“One of the things that you have to remember about the Felloship was that there were divisions in it. People who walked together and talked together at night. Some of it was more obvious, you know, Merry and me, Frodo and Sam, The four hobbits. Gandalf and Aragorn, Gimli and Legolas and so on. But there was another division as well which was those people who were serious and stern against those of us who were...”

 

“Normal,” I suggested, “Less ethereal.”

 

“That's close,” he said with a grin. “I'm not the writer that Cousin Frodo is, or the poet that Uncle Bilbo is but... Let me put it like this. Can you imagine Gandalf, Frodo, Aragorn or Legolas spreading their legs and having a good Fart. You know the kind that makes an amazingly loud noise so that everyone has to turn and look but then the smell hits you and you all make amused disgusted sounds?”

 

I stared at him, aghast at the thought before I realised that my brain was tying itself into knots trying to imagine an elf farting, or Gandalf, or even Aragorn for that matter.

 

He must have seen my confusion.

 

“Exactly,” he cried. “Exactly that. I didn't think of your brother as a farter either. We all did our share of camp work even though I noticed that old Gandalf would often sneak off to “consider the route” when it came time to do the dishes but I could never imagine your brother doing that until one day, it was early on so we were still heading south from Rivendell and Strider was helping Sam care for Bill our baggage pony. Bill, having a sense of perfect timing dropped the largest steaming pile of donkey droppings on Strider's feet that I have ever seen.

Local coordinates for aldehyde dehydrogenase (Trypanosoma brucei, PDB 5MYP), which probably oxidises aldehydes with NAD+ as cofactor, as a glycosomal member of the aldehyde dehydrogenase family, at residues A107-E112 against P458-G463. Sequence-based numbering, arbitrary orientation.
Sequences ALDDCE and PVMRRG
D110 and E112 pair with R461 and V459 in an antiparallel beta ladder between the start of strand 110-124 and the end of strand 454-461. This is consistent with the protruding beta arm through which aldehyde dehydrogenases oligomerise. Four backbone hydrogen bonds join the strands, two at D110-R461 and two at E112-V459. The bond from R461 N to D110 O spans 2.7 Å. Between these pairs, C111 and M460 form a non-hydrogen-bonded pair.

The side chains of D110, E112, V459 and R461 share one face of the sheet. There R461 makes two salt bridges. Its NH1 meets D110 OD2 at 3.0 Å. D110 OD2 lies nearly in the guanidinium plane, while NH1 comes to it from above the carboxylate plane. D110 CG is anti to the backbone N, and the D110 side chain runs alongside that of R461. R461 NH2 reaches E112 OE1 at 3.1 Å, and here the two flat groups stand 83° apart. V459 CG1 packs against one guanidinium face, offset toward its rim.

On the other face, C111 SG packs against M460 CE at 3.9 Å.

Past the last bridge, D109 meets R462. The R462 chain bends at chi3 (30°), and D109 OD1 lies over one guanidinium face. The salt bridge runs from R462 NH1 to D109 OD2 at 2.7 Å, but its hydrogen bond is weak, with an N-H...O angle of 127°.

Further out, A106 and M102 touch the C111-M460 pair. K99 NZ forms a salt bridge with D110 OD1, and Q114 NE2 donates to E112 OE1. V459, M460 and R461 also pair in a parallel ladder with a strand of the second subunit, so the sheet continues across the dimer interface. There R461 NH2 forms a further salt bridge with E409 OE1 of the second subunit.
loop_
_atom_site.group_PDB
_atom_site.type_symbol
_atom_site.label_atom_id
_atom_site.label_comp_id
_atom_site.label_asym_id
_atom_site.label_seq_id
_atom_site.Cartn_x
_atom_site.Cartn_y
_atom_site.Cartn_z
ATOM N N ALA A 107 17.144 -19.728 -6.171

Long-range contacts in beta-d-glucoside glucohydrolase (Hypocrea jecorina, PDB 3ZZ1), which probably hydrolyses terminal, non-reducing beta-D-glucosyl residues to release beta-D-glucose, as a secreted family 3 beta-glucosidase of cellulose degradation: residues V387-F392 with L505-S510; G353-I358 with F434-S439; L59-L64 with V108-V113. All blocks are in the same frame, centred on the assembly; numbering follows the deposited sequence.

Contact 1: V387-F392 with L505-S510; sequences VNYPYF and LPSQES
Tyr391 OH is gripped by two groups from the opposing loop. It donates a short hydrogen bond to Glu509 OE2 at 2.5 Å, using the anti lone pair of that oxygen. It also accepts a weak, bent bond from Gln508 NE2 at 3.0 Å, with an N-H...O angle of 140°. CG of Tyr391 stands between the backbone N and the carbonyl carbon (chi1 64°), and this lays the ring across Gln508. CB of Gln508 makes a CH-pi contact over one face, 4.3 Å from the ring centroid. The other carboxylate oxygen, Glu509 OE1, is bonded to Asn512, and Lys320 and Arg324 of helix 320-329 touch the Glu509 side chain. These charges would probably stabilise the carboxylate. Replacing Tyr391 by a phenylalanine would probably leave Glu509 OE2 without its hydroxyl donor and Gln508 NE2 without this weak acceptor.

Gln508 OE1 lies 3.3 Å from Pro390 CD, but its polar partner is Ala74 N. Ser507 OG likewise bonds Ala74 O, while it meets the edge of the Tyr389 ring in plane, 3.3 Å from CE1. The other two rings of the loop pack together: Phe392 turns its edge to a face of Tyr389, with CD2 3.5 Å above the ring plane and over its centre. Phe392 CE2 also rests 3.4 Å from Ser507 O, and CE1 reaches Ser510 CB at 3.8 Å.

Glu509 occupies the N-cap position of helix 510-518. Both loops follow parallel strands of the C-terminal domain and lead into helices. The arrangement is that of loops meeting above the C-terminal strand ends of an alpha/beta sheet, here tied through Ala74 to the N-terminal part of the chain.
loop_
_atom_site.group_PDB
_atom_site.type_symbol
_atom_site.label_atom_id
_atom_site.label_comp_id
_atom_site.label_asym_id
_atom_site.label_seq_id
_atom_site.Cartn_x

“Then he farted.

 

“We all stared in horror at this tableau, we were all horrified as we were still coming together as a group but then the silence was broken.

 

“It was your brother, tears of laughter rolling down his face. He was erecting a screen to hide us from any prying eyes but he collapsed on his back, helpless with laughter.

 

Gimli laughed next, followed by Merry and I as Aragorn stood there just staring at this offending pile of muck. We all knew about his birthright of course and it was all just so funny that even Frodo managed a wry smile.

 

“Aragorn looked up as the noise started to die down and looked Boromir in the eye. Your brother was trying not to laugh, you could kind of tell, but Aragorn fixed him with his “King” look.

 

“I'll never forget this,

 

“He glared at your brother and then relaxed before saying. “It's actually quite warm,””

 

Pippin laughed at the memory before becoming a bit melancholy.

 

“I lost my fear of Boromir that day. I think it was the first time that the Fellowship started to come together as a group, or band of friends.

 

“He was the one that started to teach us hobbits how to fight. We didn't make any noble deeds or kill many Orcs but the fact that we knew enough to survive in those battles that we were in? Your brother did that.

It was Boromir who took care of Merry and me on Caradhras. Everyone always looked after Frodo for obvious reasons and because Sam was never far away, that always seemed to include Sam. But it was Boromir who took care of us. It was your Brother who pointed out that we were freezing to death.”

 

Pippin sighed and signalled for the serving woman to bring more ale.